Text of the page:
Aspen Florence is a student advocacy services supervisor for the Ogden School District in Utah.
As schools serve student populations with increasingly complex academic, behavioral and social-emotional needs, a multi-tiered system of supports (MTSS) is proving to be beneficial for identifying, prioritizing and supporting students. Educators and district leaders report the MTSS student support framework has empowered them to provide support to students before a problem occurs, ensuring no student falls between the cracks.
The ability to measure and understand the impact of interventions is critical for an effective MTSS process. While the data and insight MTSS provides holds enormous potential, only 3 in 10 educators report they are currently tracking interventions effectively. Like many school districts, educators and district leaders in the Ogden School District in Utah had utilized various sources of data to identify, prioritize and support every student. However, our district leaders still saw gaps in achievement among groups of students, and schools still faced higher-than-average rates of high school dropouts, chronic absenteeism and suicides.
We realized that we needed to uniquely equip our teachers to address the inherent risk factors that many of our students were dealing with, which is why we have spent the past three years investing in building and scaling a district-wide MTSS standard to support over 12,000 students across 20 schools. This system takes a comprehensive “whole child” approach to addressing the unique and individual needs of each student through the use of tiered interventions, an early warning system, social-emotional learning assessment and professional development for teachers.
Purposeful use of data
Ogden has always been a very data-driven school system, utilizing data from attendance, behavior and grades to make better-informed decisions when it comes to our students, but pulling those data points together would sometimes take two to three days. We also needed to step back and review how we were utilizing the data that was being gathered.
Our leaders recognized that we were not proactively meeting students’ needs, as we were using the data more like an autopsy as opposed to a diagnostic tool. As part of our effort to look at data as a way to drive outcomes rather than react to them, we implemented a new early warning system and social-emotional learning assessments from Panorama Education. Additionally, we connected key data systems. This offered our educators a full view of a student’s progress and an all-in-one spot to manage interventions.
This 360-degree visibility enables educators to more easily monitor the progress of individual students and groups and provides guidance on the next steps needed to meet student goals. Most importantly, this data is visible across the district, giving educators and administrators the opportunity to build collaborative, goal-based intervention plans that are readily available when the student changes schools within the district.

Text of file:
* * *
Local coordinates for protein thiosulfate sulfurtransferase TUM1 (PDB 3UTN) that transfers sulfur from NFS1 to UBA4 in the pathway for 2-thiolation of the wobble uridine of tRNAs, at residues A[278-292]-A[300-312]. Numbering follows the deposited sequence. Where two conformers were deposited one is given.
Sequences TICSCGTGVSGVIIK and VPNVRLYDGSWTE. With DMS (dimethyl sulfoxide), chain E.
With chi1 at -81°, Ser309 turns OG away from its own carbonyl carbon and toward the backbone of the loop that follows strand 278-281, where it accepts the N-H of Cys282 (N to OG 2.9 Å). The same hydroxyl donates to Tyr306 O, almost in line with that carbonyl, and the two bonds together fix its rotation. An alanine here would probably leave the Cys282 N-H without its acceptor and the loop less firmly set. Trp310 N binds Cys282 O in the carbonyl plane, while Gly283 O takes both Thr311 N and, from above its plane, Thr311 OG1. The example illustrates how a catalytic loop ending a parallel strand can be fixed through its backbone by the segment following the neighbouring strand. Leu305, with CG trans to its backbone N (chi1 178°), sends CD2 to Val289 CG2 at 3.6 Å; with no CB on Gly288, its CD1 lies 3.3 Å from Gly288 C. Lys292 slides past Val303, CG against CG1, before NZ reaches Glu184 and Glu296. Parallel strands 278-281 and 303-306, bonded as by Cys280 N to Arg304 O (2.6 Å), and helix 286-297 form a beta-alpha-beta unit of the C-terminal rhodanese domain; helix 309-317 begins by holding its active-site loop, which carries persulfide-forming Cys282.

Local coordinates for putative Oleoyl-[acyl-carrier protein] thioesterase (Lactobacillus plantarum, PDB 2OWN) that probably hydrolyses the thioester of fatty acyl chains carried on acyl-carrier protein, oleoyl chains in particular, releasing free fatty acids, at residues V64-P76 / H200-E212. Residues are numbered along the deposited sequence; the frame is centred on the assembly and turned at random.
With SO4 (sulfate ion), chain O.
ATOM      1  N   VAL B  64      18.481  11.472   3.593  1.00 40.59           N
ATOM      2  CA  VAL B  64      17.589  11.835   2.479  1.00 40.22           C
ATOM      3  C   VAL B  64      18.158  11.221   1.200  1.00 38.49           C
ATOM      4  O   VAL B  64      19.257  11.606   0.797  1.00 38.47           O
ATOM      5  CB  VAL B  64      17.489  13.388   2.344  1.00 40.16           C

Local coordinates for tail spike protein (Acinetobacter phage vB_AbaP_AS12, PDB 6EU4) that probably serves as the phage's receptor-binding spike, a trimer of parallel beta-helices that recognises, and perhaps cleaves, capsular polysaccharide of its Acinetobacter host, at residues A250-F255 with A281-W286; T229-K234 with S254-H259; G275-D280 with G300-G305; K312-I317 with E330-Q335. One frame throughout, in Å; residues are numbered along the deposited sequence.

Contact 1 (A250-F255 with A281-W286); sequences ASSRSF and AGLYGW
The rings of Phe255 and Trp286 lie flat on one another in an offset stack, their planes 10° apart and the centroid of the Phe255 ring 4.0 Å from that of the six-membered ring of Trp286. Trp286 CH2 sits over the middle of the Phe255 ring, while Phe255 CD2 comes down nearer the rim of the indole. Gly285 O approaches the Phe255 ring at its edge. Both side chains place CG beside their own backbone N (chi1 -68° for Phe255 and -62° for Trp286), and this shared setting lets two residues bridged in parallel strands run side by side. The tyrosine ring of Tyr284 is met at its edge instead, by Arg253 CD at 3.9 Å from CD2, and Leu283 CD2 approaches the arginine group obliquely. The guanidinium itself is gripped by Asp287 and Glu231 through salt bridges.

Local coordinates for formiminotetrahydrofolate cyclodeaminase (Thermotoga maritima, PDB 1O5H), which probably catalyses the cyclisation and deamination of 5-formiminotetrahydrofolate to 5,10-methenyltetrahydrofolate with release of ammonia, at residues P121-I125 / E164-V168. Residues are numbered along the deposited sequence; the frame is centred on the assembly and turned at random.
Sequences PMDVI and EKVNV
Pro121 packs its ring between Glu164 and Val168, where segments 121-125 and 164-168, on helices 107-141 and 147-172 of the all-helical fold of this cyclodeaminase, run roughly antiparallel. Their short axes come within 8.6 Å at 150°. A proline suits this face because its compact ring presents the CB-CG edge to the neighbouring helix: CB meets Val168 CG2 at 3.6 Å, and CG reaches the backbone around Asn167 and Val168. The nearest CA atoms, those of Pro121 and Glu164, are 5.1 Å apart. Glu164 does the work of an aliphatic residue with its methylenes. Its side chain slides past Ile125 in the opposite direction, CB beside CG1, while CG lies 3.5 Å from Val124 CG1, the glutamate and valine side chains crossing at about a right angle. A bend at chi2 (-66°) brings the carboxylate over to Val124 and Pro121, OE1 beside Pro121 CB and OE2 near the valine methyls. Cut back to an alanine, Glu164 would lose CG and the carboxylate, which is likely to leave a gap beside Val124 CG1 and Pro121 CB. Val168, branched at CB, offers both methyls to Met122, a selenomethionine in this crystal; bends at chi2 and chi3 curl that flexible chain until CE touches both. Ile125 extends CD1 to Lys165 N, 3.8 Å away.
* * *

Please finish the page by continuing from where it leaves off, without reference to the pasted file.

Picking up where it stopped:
Given the reality of resources, schedules and staff capacity, it can be challenging at first to establish the “culture” needed for MTSS to be successful districtwide. We began delivering consistent MTSS services by first creating student support teams at each school site—known as child assistance teams (ChATs)—to mobilize around at-risk students.
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Made up of principals, counselors, and academic and behavior intervention specialists, the ChAT meets weekly to review relevant data, identify students in need of tier two supports and ensure that interventions are carried out with fidelity. Based on these meetings, next steps are planned for each at-risk student and interventions are implemented within the next 48 hours.
A narrow set of MTSS interventions assist with us delivering effective, targeted support. By keeping our intervention menu simple, we can ensure we are reaching students promptly. These include:
- 2×10 relationship building: Connect with a student for two minutes per day, 10 days in a row. These conversations should focus on relationship building and must be about anything but school.
- Preventative problem-solving plan (3Ps): Work with the student to identify the problem and talk through a solution.
- Goal setting: Check in with the student around a goal; more teacher-directed than the 3Ps, but still based on what the student has identified as the problem.
- Check in, check out: This is the most time-intensive intervention; review goals with the student every morning and collect data in 30-minute increments.
Additionally, we utilize group-based interventions to assist students needing extra support. For example, at Mound Fort Junior High, the Achievement Club has led to positive outcomes for 8th and 9th graders who need additional support on their path to graduation. One specific student went from 89% daily attendance to 95% attendance after being placed in the club.
While we have made tremendous academic gains, and our growth trend is moving upward drastically, we recognize that results aren’t achieved overnight, and we still have a long way to go.
With measurements that align with our five-year strategic goal, Ogden has created a sustainable, coherent system for change. Before, our students were letting us know they were struggling but not sure how to ask for help, and often we were identifying them too late. Now, by utilizing the data that we were already collecting in addition to early warning signals and social-emotional insight, we can ensure that we are addressing their needs in time.